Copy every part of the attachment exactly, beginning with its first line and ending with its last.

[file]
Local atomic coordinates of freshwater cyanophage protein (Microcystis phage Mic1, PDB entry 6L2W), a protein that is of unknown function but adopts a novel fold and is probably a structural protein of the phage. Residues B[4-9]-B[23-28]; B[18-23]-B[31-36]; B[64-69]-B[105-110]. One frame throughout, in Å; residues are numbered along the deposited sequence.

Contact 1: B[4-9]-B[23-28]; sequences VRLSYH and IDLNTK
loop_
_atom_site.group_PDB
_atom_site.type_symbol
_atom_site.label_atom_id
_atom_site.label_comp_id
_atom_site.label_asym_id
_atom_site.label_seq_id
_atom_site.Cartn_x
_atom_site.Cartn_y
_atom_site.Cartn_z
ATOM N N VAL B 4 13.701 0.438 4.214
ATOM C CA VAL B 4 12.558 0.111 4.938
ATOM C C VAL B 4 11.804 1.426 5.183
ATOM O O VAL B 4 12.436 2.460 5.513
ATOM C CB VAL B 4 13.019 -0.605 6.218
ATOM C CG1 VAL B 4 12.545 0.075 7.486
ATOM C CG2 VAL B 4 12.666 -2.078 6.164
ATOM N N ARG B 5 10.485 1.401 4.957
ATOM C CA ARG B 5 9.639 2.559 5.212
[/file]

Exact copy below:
Local atomic coordinates of freshwater cyanophage protein (Microcystis phage Mic1, PDB entry 6L2W), a protein that is of unknown function but adopts a novel fold and is probably a structural protein of the phage. Residues B[4-9]-B[23-28]; B[18-23]-B[31-36]; B[64-69]-B[105-110]. One frame throughout, in Å; residues are numbered along the deposited sequence.

Contact 1: B[4-9]-B[23-28]; sequences VRLSYH and IDLNTK
loop_
_atom_site.group_PDB
_atom_site.type_symbol
_atom_site.label_atom_id
_atom_site.label_comp_id
_atom_site.label_asym_id
_atom_site.label_seq_id
_atom_site.Cartn_x
_atom_site.Cartn_y
_atom_site.Cartn_z
ATOM N N VAL B 4 13.701 0.438 4.214
ATOM C CA VAL B 4 12.558 0.111 4.938
ATOM C C VAL B 4 11.804 1.426 5.183
ATOM O O VAL B 4 12.436 2.460 5.513
ATOM C CB VAL B 4 13.019 -0.605 6.218
ATOM C CG1 VAL B 4 12.545 0.075 7.486
ATOM C CG2 VAL B 4 12.666 -2.078 6.164
ATOM N N ARG B 5 10.485 1.401 4.957
ATOM C CA ARG B 5 9.639 2.559 5.212